Very little is known on the cooperative effects on biological systems of multiple sources of exposure, particularly of different physical characteristics such as ionising and non-ionising radiations. The majority of in vitro experimental data seem to exclude a direct DNA-damaging action by radiofrequency (RF) fields. However, it is possible that exposure to such signals may alter the repair of damage induced by ionising radiation (IR). Previously, we examined the effects of an in vitro 24-h exposure to a 1.95 GHz UMTS signal on the yield of chromosome aberrations (CAs) induced by 4Gy of x-rays in human lymphocytes [Manti et al., Radiat. Res., 2008]. We found an influence of SAR on the exchange frequency that was statistically significant after correction for donor variability although exposure to RF did not increase the fraction of x ray-induced aberrant cells. The growing use of wireless technology and the ubiquitous presence of cyto- and genotoxic agents such IR of varying quality pose concerns for the possible health hazards elicited by such combined exposure scenarios. Maintenance of genomic stability is a crucial barrier to both transformation and non-cancer late effects of IR. Here we report the results of the combined exposure of non-tumorigenic immortalised human epithelial bronchial cells (kindly donated by Dr. J. Shay, UT-Southwest Medical Centre, US) to RF signal and 5 MeV alpha-particles. Alpha-particle irradiation was carried out using the 3MV Van der Graaf Tandem accelerator at our Department. Low doses (0-0.5 Gy) of low-fluence alpha particles were delivered. Under such high-LET irradiation regime, which mimics that incurred in vivo by cells of the respiratory tract because of indoor radon inhalation, only a fraction of the irradiated cells are likely to experience a particle hit. This is known to be sufficient for genomic instability induction in several cell types. However, its modulation by concomitant exposure to RF is unknown. Cells were irradiated in purposely built wells while growing on 2.5 thick mylar as to minimize energy loss through the growth substratum. Wells are transferred to an incubator-hosted waveguide connected to a RF generator. After 24-h exposure to various SAR levels, cells are serially cultured and assayed for acute cytogenetic damage and for the onset of genome instability among the descendants of the exposed population. The latter is studied by assessing karyotype stability using m-FISH-derived karyograms and by measuring known markers of loss of genome integrity such as micronuclei and delayed reproductive death.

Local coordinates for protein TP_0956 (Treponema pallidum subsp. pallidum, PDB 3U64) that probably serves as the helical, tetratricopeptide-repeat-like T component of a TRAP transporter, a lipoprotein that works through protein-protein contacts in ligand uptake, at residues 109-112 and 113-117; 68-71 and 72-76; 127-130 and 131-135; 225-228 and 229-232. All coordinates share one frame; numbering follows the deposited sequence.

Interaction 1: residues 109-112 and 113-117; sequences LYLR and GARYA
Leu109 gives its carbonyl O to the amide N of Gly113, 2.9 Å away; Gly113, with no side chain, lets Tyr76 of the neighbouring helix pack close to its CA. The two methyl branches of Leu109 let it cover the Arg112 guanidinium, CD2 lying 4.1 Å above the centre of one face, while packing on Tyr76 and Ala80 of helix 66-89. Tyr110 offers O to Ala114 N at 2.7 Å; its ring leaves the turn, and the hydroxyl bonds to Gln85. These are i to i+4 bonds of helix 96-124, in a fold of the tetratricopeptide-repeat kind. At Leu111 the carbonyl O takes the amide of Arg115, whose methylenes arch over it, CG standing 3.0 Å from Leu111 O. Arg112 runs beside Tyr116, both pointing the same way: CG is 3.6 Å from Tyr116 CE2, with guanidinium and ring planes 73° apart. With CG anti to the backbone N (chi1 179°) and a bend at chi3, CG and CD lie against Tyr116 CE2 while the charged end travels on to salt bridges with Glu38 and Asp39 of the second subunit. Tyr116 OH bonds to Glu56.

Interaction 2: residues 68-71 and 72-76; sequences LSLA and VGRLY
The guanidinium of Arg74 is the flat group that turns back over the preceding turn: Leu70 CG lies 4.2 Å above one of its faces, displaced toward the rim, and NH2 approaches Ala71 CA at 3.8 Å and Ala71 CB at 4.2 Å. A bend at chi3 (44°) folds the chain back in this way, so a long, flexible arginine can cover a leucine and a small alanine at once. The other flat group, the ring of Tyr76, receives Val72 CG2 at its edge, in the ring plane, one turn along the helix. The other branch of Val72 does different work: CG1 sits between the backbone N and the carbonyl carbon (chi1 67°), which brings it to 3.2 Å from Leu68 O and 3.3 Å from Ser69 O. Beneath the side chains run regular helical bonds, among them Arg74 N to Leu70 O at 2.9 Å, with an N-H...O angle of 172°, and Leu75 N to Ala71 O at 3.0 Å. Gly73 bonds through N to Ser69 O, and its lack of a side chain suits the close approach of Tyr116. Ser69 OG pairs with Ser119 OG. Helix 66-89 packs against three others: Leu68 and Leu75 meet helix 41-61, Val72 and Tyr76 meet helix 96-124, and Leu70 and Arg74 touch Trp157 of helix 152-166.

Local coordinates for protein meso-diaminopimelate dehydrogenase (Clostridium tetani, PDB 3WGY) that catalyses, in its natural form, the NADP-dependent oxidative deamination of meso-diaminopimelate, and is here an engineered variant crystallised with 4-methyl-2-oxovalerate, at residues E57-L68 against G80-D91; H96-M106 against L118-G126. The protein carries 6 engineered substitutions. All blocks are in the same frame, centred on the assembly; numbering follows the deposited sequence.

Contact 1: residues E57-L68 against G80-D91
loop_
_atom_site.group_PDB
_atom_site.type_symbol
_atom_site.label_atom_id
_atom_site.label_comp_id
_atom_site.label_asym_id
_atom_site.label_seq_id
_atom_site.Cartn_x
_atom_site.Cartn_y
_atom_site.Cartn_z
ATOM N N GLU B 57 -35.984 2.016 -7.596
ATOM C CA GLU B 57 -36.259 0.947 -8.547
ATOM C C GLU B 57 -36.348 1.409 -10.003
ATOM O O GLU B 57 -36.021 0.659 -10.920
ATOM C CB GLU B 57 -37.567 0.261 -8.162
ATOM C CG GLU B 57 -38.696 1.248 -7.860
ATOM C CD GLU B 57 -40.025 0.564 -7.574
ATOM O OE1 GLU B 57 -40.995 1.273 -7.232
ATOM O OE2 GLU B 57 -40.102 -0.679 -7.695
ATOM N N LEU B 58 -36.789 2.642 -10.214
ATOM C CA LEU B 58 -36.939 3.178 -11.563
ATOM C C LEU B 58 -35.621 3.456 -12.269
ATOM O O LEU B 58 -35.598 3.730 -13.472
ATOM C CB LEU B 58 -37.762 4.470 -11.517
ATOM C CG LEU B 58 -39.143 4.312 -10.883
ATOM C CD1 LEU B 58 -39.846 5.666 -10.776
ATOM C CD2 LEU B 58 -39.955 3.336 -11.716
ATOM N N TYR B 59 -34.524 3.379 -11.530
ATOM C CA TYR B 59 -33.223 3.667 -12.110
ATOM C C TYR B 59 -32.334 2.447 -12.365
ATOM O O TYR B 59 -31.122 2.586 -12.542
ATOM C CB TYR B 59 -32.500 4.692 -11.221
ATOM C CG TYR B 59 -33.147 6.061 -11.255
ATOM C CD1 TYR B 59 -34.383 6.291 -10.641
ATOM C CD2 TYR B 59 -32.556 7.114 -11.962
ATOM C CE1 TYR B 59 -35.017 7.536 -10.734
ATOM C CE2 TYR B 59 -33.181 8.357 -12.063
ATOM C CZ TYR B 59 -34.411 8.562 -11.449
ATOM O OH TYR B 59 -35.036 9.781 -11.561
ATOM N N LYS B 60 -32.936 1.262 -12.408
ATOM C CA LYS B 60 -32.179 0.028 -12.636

In Vitro effects of exposure to radiofrequency on DNA damage induced by high-LET ionising radiation / Manti, L; Massa, R; Campajola, L; D'Arco, A; Scampoli, P; Grossi, G. - (2009), pp. 163-163. ((Intervento presentato al convegno 37th annual meeting of the European Radiation Research Society (ERRS) tenutosi a Prague, Czech Rep.
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|Titolo:||In Vitro effects of exposure to radiofrequency on DNA damage induced by high-LET ionising radiation|
|Data di pubblicazione:||2009|
|Citazione:||In Vitro effects of exposure to radiofrequency on DNA damage induced by high-LET ionising radiation / Manti, L; Massa, R; Campajola, L; D'Arco, A; Scampoli, P; Grossi, G. - (2009), pp. 163-163. ((Intervento presentato al convegno 37th annual meeting of the European Radiation Research Society (ERRS) tenutosi a Prague, Czech Rep.|
|Appartiene alla tipologia:||04d Abstract in atti di convegno|